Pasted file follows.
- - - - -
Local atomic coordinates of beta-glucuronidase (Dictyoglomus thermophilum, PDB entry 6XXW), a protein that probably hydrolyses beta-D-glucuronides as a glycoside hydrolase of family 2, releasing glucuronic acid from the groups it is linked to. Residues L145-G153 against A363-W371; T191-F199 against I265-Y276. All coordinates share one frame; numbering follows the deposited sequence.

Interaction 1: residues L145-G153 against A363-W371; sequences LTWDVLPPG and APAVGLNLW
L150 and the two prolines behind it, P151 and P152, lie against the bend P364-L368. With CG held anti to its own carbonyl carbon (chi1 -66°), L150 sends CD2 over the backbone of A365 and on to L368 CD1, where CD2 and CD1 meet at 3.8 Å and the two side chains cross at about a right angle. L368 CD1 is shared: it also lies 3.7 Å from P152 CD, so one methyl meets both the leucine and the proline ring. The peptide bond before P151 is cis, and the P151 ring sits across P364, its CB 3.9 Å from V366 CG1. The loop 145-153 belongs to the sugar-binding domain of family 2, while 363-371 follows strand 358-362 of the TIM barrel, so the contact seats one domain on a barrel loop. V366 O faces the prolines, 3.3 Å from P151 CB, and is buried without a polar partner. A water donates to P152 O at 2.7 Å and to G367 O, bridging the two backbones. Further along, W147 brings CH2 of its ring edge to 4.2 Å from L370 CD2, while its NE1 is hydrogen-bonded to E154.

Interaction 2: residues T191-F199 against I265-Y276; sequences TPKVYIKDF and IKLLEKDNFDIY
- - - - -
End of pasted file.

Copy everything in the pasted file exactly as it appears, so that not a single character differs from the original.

Local atomic coordinates of beta-glucuronidase (Dictyoglomus thermophilum, PDB entry 6XXW), a protein that probably hydrolyses beta-D-glucuronides as a glycoside hydrolase of family 2, releasing glucuronic acid from the groups it is linked to. Residues L145-G153 against A363-W371; T191-F199 against I265-Y276. All coordinates share one frame; numbering follows the deposited sequence.

Interaction 1: residues L145-G153 against A363-W371; sequences LTWDVLPPG and APAVGLNLW
L150 and the two prolines behind it, P151 and P152, lie against the bend P364-L368. With CG held anti to its own carbonyl carbon (chi1 -66°), L150 sends CD2 over the backbone of A365 and on to L368 CD1, where CD2 and CD1 meet at 3.8 Å and the two side chains cross at about a right angle. L368 CD1 is shared: it also lies 3.7 Å from P152 CD, so one methyl meets both the leucine and the proline ring. The peptide bond before P151 is cis, and the P151 ring sits across P364, its CB 3.9 Å from V366 CG1. The loop 145-153 belongs to the sugar-binding domain of family 2, while 363-371 follows strand 358-362 of the TIM barrel, so the contact seats one domain on a barrel loop. V366 O faces the prolines, 3.3 Å from P151 CB, and is buried without a polar partner. A water donates to P152 O at 2.7 Å and to G367 O, bridging the two backbones. Further along, W147 brings CH2 of its ring edge to 4.2 Å from L370 CD2, while its NE1 is hydrogen-bonded to E154.

Interaction 2: residues T191-F199 against I265-Y276; sequences TPKVYIKDF and IKLLEKDNFDIY